RF Cafe began life in 1996 as "RF Tools" in an AOL screen name web space totaling
2 MB. Its primary purpose was to provide me with ready access to commonly needed
formulas and reference material while performing my work as an RF system and circuit
design engineer. The World Wide Web (Internet) was largely an unknown entity at
the time and bandwidth was a scarce commodity. Dial-up modems blazed along at 14.4 kbps
while typing up your telephone line, and a nice lady's voice announced "You've Got
Mail" when a new message arrived...
All trademarks, copyrights, patents, and other rights of ownership to images
and text used on the RF Cafe website are hereby acknowledged.
For the past few months, this full-page BridgeCom advertisement has been
running in the American Radio Relay League (ARRL) magazine QST. When
I first saw it I though it might be one of those research laboratory hydraulic
apparatuses for generating the kind of pressure found at the center of the Earth.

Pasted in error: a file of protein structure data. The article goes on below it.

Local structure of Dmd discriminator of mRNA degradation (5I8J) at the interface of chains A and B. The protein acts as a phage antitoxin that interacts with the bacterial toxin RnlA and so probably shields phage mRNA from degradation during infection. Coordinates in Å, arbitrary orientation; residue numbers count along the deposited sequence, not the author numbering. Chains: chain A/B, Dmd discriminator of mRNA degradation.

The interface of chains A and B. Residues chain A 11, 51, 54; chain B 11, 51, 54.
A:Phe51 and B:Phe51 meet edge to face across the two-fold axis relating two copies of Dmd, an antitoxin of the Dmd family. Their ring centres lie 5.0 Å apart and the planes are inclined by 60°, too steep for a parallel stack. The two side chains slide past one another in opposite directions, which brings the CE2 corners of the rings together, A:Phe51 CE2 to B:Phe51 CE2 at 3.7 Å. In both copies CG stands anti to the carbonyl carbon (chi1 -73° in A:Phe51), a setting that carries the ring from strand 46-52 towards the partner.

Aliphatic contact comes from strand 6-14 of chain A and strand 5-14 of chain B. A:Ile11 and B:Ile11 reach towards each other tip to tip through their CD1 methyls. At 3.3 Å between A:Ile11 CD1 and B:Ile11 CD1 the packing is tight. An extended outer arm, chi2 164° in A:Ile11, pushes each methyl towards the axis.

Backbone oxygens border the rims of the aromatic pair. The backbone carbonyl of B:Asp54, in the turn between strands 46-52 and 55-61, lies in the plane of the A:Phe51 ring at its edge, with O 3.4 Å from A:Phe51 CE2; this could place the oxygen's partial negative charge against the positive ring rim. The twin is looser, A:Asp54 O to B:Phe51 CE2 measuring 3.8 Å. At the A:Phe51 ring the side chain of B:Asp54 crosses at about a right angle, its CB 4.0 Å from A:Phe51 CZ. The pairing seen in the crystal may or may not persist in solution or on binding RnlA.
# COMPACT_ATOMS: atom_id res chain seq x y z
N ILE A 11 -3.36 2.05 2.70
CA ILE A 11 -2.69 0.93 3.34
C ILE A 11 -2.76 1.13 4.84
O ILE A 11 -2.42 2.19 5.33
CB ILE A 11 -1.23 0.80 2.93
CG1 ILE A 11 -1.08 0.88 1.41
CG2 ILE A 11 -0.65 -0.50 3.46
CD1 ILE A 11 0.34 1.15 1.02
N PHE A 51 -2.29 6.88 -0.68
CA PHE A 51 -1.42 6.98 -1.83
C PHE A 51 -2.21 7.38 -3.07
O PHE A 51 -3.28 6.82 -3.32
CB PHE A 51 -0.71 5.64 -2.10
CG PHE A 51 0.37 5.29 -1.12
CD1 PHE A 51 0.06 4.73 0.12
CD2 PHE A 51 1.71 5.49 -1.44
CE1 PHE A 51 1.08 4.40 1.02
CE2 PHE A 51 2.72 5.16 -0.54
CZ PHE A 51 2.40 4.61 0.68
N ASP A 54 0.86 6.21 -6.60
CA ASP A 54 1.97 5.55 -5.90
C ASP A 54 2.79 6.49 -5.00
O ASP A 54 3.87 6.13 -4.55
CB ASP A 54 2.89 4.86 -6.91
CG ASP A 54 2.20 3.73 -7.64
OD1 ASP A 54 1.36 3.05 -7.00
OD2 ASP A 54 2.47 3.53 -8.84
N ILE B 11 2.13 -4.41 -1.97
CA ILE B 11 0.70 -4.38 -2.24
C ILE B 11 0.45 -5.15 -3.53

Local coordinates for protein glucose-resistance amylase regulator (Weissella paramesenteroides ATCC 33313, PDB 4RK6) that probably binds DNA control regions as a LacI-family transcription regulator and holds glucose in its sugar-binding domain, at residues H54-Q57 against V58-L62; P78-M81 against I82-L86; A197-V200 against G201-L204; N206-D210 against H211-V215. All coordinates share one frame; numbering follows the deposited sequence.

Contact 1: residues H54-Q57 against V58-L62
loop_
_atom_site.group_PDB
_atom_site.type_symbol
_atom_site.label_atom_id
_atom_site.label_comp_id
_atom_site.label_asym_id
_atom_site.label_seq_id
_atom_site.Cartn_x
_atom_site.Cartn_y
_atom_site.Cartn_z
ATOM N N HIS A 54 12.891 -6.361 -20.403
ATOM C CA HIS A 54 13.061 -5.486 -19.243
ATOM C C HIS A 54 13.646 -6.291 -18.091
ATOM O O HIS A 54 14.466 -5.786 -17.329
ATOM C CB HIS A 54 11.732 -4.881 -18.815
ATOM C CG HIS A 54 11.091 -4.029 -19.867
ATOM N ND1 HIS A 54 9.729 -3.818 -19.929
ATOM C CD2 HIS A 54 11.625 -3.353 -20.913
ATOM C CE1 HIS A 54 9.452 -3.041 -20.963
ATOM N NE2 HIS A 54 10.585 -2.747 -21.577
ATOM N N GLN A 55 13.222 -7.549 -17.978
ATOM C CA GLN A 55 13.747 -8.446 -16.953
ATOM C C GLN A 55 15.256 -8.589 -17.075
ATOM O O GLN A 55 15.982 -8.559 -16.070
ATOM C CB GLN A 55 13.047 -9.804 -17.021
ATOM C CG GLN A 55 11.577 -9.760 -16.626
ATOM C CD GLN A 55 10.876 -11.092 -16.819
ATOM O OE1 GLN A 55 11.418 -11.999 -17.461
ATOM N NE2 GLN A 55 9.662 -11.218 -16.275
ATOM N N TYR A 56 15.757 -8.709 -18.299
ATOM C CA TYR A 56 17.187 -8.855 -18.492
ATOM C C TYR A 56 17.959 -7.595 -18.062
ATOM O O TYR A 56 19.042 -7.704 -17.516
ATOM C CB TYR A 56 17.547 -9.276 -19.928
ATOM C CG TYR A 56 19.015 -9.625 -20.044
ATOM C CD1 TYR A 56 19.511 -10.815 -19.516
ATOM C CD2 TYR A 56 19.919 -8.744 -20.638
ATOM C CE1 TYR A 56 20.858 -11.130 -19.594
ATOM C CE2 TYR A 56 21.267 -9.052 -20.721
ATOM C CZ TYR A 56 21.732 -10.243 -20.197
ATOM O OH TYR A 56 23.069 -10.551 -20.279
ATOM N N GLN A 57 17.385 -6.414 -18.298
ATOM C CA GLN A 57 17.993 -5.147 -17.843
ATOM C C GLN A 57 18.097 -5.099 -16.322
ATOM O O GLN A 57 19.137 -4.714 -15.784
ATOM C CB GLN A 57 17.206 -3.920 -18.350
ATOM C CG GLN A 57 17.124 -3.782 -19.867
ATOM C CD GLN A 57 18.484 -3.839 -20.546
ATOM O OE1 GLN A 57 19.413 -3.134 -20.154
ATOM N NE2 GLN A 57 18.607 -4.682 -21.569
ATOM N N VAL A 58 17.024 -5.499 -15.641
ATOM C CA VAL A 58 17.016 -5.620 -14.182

Scientists use such devices to
synthesize diamonds by compacting coal.
BCD-144250 Duplexer for amateur and commercial applications. The BCD-144250
utilizes four high-quality cavities that results in uncompromising duplex isolation.
It will handle up to 250W continuously for the most demanding applications.
Due to the right material choice and temperature compensated design temperature
stability has been achieved.
For 144-174 MHz
Up to 250 W continuous input power
90 dB Isolation
Frequency Separation 0.6-15 MHz 19"
Rack Mountable 485 x 102 x 755 mm (19.1 x 4 x 29.75 in)
This is a good example of the amount of money and effort spent by private
individuals and groups in order to provide public emergency response services.
The total cost of the equipment in that rack likely tips the scale at $5,000
or more with the
repeater unit, repeater controller,
power supplies, antenna(s),
various and sundry cables, computer and software, modem and router for Internet
connectivity, and lodging space for everything. Then, there is the recurring costs
of electricity, heating, cooling, transportation, etc.
All these burdens are
happily borne by the same group of people (citizen Hams) that the Federal Communications
Commission (FCC) has decided to charge a
(down from the originally proposed $50) for obtaining a new license
or upgrading an existing license - even though the license testing services
are also provided by volunteers (VECs)
at their own time and expense.
As the ad states, "Ham Radio Saves Lives!" Isn't
government bureaucracy a wonderful thing?
Posted February 24, 2021
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